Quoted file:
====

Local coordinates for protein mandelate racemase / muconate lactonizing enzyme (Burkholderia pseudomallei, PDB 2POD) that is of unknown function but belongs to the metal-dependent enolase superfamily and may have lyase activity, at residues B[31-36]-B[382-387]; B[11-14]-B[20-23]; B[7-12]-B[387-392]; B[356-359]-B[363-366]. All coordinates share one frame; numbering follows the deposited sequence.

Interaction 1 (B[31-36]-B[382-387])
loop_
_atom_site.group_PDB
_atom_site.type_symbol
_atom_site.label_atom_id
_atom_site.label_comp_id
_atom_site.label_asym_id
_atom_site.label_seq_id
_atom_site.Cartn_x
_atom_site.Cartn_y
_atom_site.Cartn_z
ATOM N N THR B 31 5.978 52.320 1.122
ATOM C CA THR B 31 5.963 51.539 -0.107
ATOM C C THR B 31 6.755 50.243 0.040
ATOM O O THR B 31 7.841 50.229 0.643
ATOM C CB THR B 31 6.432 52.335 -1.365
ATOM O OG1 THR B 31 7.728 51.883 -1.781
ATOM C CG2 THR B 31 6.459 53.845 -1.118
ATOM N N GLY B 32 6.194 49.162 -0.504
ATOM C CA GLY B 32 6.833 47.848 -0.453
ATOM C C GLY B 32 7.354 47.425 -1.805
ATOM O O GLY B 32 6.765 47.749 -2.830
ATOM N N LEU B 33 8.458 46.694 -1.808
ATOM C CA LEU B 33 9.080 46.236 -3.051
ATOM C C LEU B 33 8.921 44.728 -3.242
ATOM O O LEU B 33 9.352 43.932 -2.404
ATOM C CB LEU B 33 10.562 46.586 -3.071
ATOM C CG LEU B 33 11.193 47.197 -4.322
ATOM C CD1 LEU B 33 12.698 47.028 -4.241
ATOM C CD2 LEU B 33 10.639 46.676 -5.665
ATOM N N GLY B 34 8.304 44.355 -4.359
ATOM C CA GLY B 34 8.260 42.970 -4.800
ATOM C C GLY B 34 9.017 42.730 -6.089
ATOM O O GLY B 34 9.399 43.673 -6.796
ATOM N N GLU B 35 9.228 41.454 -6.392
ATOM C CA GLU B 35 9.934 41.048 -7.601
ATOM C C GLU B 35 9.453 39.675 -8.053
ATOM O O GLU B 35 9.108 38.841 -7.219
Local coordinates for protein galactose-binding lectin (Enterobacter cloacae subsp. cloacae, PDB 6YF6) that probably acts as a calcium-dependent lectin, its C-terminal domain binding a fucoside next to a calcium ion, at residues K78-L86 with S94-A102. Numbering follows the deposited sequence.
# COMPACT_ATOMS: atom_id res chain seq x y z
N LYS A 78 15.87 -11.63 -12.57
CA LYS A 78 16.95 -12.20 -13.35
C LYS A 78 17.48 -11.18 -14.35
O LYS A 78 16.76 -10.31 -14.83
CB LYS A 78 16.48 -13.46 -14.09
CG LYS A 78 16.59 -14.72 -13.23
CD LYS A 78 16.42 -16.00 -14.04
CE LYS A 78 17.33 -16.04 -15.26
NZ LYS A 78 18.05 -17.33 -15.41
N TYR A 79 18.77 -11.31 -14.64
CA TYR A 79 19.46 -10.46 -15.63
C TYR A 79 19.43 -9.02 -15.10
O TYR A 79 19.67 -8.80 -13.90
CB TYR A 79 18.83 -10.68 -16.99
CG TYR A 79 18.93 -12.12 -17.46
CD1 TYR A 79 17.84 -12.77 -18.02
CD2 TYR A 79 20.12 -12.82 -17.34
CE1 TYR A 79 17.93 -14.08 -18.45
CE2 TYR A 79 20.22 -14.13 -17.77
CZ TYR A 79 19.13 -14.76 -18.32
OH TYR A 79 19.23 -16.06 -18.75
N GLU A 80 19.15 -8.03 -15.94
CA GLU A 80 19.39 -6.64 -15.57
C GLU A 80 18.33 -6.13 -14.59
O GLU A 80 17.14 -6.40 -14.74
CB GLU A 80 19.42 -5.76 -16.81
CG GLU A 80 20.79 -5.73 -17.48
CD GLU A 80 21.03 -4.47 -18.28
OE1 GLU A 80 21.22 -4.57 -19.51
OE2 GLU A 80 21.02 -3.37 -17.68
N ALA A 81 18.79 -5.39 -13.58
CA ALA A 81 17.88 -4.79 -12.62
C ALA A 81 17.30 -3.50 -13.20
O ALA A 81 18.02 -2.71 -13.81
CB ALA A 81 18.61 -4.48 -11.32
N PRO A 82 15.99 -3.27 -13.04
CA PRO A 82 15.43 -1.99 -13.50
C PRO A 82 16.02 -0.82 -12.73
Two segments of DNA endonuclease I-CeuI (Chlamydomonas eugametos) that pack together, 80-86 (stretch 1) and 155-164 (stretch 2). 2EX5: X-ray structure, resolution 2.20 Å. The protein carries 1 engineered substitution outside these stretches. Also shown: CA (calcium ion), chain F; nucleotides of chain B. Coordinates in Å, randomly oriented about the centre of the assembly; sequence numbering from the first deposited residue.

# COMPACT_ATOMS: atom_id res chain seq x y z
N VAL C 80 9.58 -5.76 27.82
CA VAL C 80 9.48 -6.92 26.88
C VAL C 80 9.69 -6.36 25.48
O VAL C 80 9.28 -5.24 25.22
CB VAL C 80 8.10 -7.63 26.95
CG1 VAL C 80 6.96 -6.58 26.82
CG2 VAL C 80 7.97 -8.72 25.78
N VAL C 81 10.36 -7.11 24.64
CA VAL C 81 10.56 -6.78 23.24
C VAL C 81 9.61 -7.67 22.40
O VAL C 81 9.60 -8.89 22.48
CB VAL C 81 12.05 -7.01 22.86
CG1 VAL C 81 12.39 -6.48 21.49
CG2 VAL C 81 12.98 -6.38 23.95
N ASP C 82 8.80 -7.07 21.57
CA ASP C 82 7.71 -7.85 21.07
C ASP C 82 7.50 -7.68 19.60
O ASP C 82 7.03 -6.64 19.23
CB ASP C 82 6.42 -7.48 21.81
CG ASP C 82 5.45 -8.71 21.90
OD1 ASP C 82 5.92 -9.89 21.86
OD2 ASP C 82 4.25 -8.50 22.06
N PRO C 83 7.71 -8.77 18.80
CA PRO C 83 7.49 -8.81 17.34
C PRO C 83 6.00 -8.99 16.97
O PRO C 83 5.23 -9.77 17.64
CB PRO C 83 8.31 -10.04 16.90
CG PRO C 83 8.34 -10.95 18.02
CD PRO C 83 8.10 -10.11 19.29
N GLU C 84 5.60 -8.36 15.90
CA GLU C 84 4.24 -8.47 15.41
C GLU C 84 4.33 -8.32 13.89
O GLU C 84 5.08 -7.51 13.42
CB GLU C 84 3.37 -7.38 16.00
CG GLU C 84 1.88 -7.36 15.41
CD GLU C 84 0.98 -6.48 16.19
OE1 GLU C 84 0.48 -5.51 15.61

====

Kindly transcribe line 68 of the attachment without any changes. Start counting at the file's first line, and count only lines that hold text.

CG GLU A 80 20.79 -5.73 -17.48